Is there a way out of hell? Yes, says Augustine, but only for some. “Some are chosen [by God], others rejected, and this … from man’s point of view arbitrarily. According to God’s eternal counsel, therefore, one part of mankind is predestined to salvation, the other part to eternal damnation” (Störig, Geschiedenis van de filosofie, p. 246). Christians who do not repent, pagans, and all those who have not been baptised, whether children or adults, burn in hell forever anyway. Later, the church somewhat softened this rock-hard predestination doctrine of Augustine: God does not a priori determine who is saved, but only knows. In other words, man remains responsible for his own fate.
Once again, it is clear that this Western concept of guilt, at least the traditional Christian interpretation of it (by whom many have probably been influenced or frightened in the course of the centuries), is diametrically opposed to the unconditional love from the experience of totality. For that matter, the theme of ‘guilt’ does have a certain, very meaningful place in the totality experience. The big difference with both the Eastern and Western traditions, however, is that ‘guilt’ no longer leads to a personal punishment – respectively an unhappy reincarnation or eternal hellfire – but only to an educational function. What does this function entail? A crash course in self-love and charity!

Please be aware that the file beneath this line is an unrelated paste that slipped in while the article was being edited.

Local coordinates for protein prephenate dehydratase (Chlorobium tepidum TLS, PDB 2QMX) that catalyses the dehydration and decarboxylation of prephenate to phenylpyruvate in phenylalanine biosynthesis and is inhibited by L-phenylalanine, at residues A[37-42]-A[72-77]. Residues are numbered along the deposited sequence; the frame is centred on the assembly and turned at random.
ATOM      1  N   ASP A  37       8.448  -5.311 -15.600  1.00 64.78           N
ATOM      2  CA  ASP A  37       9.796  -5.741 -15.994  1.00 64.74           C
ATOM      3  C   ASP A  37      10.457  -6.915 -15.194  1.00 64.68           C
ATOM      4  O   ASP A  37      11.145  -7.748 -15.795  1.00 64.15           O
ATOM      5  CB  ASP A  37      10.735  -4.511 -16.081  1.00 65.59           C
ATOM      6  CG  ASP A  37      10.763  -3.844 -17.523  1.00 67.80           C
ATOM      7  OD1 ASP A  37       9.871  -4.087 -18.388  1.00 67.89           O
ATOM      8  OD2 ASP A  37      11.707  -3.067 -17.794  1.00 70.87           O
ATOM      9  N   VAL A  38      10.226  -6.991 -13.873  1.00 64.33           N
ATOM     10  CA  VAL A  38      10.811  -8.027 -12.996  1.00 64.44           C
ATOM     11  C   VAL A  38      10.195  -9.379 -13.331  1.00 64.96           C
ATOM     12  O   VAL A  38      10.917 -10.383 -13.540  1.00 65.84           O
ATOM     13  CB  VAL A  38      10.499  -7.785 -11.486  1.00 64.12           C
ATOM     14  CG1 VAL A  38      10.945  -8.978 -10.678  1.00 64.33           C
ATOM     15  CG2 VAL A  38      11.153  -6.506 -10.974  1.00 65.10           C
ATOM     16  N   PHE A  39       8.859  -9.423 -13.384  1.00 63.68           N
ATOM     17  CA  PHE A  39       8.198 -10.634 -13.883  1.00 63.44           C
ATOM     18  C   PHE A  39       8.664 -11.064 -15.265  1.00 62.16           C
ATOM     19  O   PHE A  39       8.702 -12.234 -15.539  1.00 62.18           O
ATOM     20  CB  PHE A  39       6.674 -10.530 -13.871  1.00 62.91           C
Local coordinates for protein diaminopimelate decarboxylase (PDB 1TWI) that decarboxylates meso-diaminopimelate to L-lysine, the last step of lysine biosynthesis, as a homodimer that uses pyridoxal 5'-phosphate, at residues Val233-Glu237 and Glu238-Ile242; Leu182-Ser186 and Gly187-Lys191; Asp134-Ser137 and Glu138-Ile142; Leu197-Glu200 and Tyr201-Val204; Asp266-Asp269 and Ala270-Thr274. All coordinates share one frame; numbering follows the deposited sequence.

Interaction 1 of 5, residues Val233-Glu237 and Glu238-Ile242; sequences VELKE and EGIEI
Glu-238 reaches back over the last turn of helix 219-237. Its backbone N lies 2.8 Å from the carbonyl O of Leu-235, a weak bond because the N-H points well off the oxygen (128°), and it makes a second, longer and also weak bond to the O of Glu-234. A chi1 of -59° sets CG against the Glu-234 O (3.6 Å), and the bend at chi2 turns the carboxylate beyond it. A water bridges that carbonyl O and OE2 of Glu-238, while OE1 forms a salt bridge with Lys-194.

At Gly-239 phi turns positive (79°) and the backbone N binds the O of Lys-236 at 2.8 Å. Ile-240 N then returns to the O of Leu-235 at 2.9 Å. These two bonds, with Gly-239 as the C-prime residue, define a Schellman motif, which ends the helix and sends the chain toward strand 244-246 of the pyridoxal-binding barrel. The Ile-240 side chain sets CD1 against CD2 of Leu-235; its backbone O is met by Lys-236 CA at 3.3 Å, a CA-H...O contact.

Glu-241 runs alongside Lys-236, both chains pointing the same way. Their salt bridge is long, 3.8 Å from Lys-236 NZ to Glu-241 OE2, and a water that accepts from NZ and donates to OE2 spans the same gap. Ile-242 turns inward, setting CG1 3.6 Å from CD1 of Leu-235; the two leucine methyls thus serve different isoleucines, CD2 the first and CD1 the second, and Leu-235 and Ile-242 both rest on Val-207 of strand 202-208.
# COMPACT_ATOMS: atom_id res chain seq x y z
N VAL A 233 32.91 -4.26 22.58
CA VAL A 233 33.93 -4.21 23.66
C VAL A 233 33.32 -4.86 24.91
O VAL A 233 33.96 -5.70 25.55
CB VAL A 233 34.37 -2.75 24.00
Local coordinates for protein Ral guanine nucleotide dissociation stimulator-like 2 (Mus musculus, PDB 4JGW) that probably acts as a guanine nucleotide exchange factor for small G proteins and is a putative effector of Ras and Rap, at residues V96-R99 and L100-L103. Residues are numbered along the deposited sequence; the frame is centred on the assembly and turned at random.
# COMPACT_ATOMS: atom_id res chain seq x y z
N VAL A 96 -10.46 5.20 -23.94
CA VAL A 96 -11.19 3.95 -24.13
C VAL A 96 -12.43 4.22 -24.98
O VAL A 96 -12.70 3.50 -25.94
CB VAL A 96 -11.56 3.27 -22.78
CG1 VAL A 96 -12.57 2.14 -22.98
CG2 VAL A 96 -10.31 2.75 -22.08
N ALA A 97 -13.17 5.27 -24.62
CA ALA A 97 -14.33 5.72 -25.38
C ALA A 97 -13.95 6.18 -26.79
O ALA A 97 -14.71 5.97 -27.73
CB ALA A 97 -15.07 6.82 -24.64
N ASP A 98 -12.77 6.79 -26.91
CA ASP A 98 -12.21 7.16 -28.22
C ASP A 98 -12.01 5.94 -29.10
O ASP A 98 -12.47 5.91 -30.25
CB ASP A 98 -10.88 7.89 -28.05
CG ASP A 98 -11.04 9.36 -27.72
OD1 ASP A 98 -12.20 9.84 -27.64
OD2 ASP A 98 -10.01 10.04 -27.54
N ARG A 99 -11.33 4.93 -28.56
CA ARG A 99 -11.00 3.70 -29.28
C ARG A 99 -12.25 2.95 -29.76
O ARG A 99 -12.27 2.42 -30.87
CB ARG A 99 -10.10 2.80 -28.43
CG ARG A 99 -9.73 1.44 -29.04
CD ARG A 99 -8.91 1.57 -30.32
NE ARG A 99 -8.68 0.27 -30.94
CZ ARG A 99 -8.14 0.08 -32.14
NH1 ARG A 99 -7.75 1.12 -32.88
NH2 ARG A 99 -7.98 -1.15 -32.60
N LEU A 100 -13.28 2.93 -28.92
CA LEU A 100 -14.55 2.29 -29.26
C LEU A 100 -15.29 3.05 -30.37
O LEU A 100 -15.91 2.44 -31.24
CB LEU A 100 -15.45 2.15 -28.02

During the totality experience, experiencers can undergo a so-called retrospective or life review. This means that their life so far passes before them at lightning speed, but in all details and clarity. In fact, their lives are evaluated. However, this evaluation is not done by God or a divine judge! Dr. Cop-pes literally writes: “No Bible is brought in, no Koran opened, no Bhagavad-Gitá, no lists of commandments and prohibi-tions. No rabbi is involved and no priest, imam, brahman or lama is consulted” (Coppes, Bijna Dood Ervaringen en wereldreligies, p. 36). But who actually evaluates? Answer: you do that all by yourself.